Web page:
5 questions about smart enterprises answered

The company or organisation of the future will be a smart enterprise. And the Internet of Things is sure to play a major role. We look at the opportunities and challenges with two hotshots: Matt Hatton (UK) and Saskia Van Uffelen (B). We ask them both five important questions.

Matt Hatton is the founder and CEO of Machina Research. He is a widely respected expert on mobile technology with 15 years of experience in telecommunication research. Machina Research is a leading research and consultancy firm, focused on machine-to-machine technology, the Internet of Things and Big Data.

 

Saskia Van Uffelen is CEO of Ericsson Belux. She is closely involved with the Internet of Things trend. Through ‘Digital Champion of Belgium’, she tries to further encourage and motivate (technological) innovation in Belgium.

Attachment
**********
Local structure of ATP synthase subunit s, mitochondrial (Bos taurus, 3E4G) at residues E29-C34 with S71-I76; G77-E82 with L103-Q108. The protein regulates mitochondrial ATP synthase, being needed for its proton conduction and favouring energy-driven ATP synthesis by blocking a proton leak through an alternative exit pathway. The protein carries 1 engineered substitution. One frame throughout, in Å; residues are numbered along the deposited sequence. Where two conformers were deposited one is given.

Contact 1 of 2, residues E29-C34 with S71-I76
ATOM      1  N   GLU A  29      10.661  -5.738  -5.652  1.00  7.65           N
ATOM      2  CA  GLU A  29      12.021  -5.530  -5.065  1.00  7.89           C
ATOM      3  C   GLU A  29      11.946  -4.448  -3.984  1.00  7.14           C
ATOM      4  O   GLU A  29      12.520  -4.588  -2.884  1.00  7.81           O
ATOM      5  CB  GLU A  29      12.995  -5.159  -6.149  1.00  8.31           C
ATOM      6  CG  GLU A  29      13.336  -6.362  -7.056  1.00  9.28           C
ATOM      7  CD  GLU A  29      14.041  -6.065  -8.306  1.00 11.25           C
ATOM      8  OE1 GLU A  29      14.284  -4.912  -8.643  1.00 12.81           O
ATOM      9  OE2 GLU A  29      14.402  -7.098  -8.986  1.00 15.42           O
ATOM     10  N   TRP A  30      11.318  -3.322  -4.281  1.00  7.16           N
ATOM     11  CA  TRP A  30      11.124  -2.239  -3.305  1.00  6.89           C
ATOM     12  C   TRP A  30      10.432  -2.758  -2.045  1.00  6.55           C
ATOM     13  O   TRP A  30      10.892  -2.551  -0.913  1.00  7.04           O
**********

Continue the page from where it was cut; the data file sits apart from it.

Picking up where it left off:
1. How would you describe a ‘smart enterprise’ and how does the Internet of Things (IoT) contribute to it?

Saskia Van Uffelen: ‘In a smart enterprise, all data, from measuring points to video images, is connected. And the connection takes place at very high speeds. I’ll give you a comparison: it historically took 100 years to connect 1 billion places with each other. It takes 25 years to do the same with 5 billion people. But it will take just 15 years to connect 50 billion devices – or things – with each other.’

Matt Hatton: ‘A smart enterprise allows companies to access information from their most important assets, whether those are vehicles, stocks or vending machines. You have better insight into how your organisation works. And that enables you to fine-tune your entire organisation to your needs and your clients.’

 

2. What are the biggest opportunities for a smart enterprise? What can IoT offer them?